Skiing can be relatively affordable if you pick the right resort and right time to go. In recent years, the AUD has remained relatively strong against the CAD, and with even more airline carriers flying direct to Vancouver, the price of flights have become even better priced. There is accommodation to suit every budget at most of the ski resorts, and even ski-in/ski-out options that won’t break the bank.

The price of lift tickets varies considerably between resorts. For a 1-day lift ticket, prices range from $80 – $140 at the ticket office, with multi-day discounts available. However, taking advantage of the Early Bird offers and purchasing your lift tickets before you depart reduces the price considerably. Most of the resorts have great deals for families, with many ‘Kids Ski Free’ and ‘Free Kids Rentals’ offers throughout the season, and universal ‘Kids Under 6 Ski Free’.

Eating out and après can be relatively cheap or a bit pricey, depending on the resort. Happy Hour is always a good idea. Generally, on-mountain restaurants and bars are more expensive than those in the nearby towns, so having self-contained accommodation and the ability to prepare your own meals is a great cost-saver.

To get the best deals, travel in non-holiday and non-peak periods, and book early, taking advantage of the best Early Bird Deals each season (up to 50% off accommodation, lift tickets, and transfers!).

Contact Scout to help find the best deals as part of a Canada Ski Package.

Getting There & Around

Vancouver has hundreds of direct international flights, and is the major hub for resorts in BC. Depending on the resort of choice, an additional domestic flight is recommended (such as to Calgary for the Banff resorts, or Kelowna for Big White, Silverstar and Revelstoke) and reasonably priced.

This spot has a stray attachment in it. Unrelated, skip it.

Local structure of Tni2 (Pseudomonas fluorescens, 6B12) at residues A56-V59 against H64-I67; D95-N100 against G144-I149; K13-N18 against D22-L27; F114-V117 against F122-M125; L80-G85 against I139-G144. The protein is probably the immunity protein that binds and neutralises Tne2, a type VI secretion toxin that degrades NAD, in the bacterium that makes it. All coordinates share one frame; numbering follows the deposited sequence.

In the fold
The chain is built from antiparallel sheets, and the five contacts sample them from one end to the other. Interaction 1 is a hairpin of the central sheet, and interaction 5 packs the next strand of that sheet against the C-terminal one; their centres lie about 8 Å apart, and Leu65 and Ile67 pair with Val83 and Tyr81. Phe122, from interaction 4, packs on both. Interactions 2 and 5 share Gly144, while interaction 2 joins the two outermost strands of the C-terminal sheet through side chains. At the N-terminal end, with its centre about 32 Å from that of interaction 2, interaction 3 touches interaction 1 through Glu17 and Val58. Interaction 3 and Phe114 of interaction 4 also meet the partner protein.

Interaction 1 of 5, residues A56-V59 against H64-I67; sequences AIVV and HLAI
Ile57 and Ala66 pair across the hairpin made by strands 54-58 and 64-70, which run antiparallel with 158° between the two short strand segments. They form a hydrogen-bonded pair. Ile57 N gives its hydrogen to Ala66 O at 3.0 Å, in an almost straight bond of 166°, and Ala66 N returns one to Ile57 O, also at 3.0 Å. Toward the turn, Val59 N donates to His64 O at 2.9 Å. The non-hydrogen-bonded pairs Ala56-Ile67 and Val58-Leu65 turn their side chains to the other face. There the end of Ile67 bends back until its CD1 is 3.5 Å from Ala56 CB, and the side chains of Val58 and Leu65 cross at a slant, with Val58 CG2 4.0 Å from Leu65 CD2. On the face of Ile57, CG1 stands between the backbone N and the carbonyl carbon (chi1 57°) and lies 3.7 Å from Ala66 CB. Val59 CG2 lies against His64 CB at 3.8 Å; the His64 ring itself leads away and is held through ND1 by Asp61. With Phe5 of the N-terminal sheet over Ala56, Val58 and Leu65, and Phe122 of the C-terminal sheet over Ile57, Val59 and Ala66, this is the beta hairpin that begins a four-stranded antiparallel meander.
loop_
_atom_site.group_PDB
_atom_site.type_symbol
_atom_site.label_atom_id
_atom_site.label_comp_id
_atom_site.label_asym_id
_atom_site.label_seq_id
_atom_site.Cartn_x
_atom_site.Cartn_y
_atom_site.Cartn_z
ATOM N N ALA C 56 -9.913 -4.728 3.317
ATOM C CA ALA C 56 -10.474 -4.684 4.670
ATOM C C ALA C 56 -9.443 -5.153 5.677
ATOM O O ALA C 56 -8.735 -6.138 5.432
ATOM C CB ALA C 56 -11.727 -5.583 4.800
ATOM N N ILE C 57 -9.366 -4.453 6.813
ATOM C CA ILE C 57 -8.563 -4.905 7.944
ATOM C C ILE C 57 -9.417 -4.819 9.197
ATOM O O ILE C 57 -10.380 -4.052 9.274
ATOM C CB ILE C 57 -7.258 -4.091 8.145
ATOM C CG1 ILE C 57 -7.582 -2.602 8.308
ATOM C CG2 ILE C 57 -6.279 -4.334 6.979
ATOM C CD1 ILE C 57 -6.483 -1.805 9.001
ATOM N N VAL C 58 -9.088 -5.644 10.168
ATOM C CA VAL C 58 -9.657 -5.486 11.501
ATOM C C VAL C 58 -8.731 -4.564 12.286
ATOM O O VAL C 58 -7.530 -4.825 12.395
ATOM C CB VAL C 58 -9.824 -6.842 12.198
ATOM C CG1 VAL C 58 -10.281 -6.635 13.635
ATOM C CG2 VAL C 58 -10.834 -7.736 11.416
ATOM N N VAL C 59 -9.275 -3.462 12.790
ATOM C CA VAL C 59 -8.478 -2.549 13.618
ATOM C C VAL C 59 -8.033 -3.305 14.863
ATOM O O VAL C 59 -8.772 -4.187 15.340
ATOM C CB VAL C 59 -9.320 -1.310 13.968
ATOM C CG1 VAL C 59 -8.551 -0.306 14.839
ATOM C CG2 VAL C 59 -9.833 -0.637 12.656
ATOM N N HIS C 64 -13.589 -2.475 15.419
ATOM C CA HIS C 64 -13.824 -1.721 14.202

Scheduled airport transfers are generally supplied by the ski resorts, and are usually comfortable and efficient. The longer transfers can seem daunting, however, the views of the Canadian mountain ranges and valleys are incredible. Some inter-resort transfers are available between certain resorts, if you were keen for a day trip or multi-resort ski holiday. Greyhound Bus service is also another option for travellers who were wanting to explore a little further afield.

If you want to have some freedom to do a bit of travelling around, renting a car is very easy in Canada. It’s a great way to visit those resort a little further off the beaten track, and tick off the ultimate Canadian Roadtrip off your bucket list. Many companies allow you to pick-up from one location and drop-off at another, so you can visit multiple ski resorts along the way. Snow tyres, GPS, and roof racks are usually included, and experience with driving in snow is highly recommended. 

Weather & When to Go

Skiing in Canada can be incredibly cold, especially towards the start of the season in January. Temperatures in some of the more remote resorts, like Marmot, can drop to almost -8 degrees during the day. Layering is important when skiing in Canada.

Some of the more popular resorts like Whistler, Big White, and Banff, can be extremely crowded with Australian families over December and January. Expect long lift lines, and higher accommodation prices over these premium dates. Many lodging options are booked out more than 6 months in advance.

February is peak season for Canada when the snow is generally at its prime, however, travelling at the beginning of December and in March can still offer great snow conditions (and some decent snowfall), and lifts and accommodation prices are much less.

Canada Ski Resorts